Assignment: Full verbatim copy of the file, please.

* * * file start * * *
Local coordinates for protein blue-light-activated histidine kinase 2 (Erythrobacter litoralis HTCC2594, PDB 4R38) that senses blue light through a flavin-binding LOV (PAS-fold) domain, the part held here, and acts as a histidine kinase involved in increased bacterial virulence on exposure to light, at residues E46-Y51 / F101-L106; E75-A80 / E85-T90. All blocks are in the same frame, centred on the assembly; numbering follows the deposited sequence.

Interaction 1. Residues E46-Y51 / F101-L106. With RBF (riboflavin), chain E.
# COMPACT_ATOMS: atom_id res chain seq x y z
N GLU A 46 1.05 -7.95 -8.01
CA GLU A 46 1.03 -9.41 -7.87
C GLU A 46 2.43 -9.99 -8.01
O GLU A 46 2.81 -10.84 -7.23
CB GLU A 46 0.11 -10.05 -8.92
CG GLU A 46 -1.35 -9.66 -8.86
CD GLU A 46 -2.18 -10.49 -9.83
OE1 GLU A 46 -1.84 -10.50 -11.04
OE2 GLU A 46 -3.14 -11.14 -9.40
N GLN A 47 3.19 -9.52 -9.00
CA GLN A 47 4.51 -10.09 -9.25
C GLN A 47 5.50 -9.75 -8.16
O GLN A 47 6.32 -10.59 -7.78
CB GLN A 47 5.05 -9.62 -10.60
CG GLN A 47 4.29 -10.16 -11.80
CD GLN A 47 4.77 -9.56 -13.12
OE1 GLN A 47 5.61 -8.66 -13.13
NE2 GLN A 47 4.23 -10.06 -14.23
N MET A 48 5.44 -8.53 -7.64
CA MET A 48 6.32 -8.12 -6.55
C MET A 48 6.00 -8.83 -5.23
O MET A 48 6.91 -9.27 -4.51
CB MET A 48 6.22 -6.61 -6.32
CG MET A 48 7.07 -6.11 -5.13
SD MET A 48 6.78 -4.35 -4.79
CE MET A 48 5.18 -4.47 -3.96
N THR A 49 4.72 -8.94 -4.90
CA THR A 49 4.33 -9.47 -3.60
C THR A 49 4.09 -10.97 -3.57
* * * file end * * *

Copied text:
Local coordinates for protein blue-light-activated histidine kinase 2 (Erythrobacter litoralis HTCC2594, PDB 4R38) that senses blue light through a flavin-binding LOV (PAS-fold) domain, the part held here, and acts as a histidine kinase involved in increased bacterial virulence on exposure to light, at residues E46-Y51 / F101-L106; E75-A80 / E85-T90. All blocks are in the same frame, centred on the assembly; numbering follows the deposited sequence.

Interaction 1. Residues E46-Y51 / F101-L106. With RBF (riboflavin), chain E.
# COMPACT_ATOMS: atom_id res chain seq x y z
N GLU A 46 1.05 -7.95 -8.01
CA GLU A 46 1.03 -9.41 -7.87
C GLU A 46 2.43 -9.99 -8.01
O GLU A 46 2.81 -10.84 -7.23
CB GLU A 46 0.11 -10.05 -8.92
CG GLU A 46 -1.35 -9.66 -8.86
CD GLU A 46 -2.18 -10.49 -9.83
OE1 GLU A 46 -1.84 -10.50 -11.04
OE2 GLU A 46 -3.14 -11.14 -9.40
N GLN A 47 3.19 -9.52 -9.00
CA GLN A 47 4.51 -10.09 -9.25
C GLN A 47 5.50 -9.75 -8.16
O GLN A 47 6.32 -10.59 -7.78
CB GLN A 47 5.05 -9.62 -10.60
CG GLN A 47 4.29 -10.16 -11.80
CD GLN A 47 4.77 -9.56 -13.12
OE1 GLN A 47 5.61 -8.66 -13.13
NE2 GLN A 47 4.23 -10.06 -14.23
N MET A 48 5.44 -8.53 -7.64
CA MET A 48 6.32 -8.12 -6.55
C MET A 48 6.00 -8.83 -5.23
O MET A 48 6.91 -9.27 -4.51
CB MET A 48 6.22 -6.61 -6.32
CG MET A 48 7.07 -6.11 -5.13
SD MET A 48 6.78 -4.35 -4.79
CE MET A 48 5.18 -4.47 -3.96
N THR A 49 4.72 -8.94 -4.90
CA THR A 49 4.33 -9.47 -3.60
C THR A 49 4.09 -10.97 -3.57